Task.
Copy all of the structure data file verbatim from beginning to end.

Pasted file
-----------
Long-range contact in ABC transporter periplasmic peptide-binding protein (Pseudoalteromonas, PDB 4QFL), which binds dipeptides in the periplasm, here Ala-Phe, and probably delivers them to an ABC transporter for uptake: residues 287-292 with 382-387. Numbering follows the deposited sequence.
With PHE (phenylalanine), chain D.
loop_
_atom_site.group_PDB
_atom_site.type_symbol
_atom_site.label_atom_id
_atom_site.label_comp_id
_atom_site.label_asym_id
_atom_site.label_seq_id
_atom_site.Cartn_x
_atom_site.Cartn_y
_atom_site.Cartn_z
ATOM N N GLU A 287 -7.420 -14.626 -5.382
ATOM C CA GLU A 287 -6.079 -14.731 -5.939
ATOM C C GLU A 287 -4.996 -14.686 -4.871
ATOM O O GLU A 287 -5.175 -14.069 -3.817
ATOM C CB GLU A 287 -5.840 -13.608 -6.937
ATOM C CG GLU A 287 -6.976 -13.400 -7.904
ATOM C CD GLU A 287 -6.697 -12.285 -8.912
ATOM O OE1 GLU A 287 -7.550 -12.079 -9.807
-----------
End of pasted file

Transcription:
Long-range contact in ABC transporter periplasmic peptide-binding protein (Pseudoalteromonas, PDB 4QFL), which binds dipeptides in the periplasm, here Ala-Phe, and probably delivers them to an ABC transporter for uptake: residues 287-292 with 382-387. Numbering follows the deposited sequence.
With PHE (phenylalanine), chain D.
loop_
_atom_site.group_PDB
_atom_site.type_symbol
_atom_site.label_atom_id
_atom_site.label_comp_id
_atom_site.label_asym_id
_atom_site.label_seq_id
_atom_site.Cartn_x
_atom_site.Cartn_y
_atom_site.Cartn_z
ATOM N N GLU A 287 -7.420 -14.626 -5.382
ATOM C CA GLU A 287 -6.079 -14.731 -5.939
ATOM C C GLU A 287 -4.996 -14.686 -4.871
ATOM O O GLU A 287 -5.175 -14.069 -3.817
ATOM C CB GLU A 287 -5.840 -13.608 -6.937
ATOM C CG GLU A 287 -6.976 -13.400 -7.904
ATOM C CD GLU A 287 -6.697 -12.285 -8.912
ATOM O OE1 GLU A 287 -7.550 -12.079 -9.807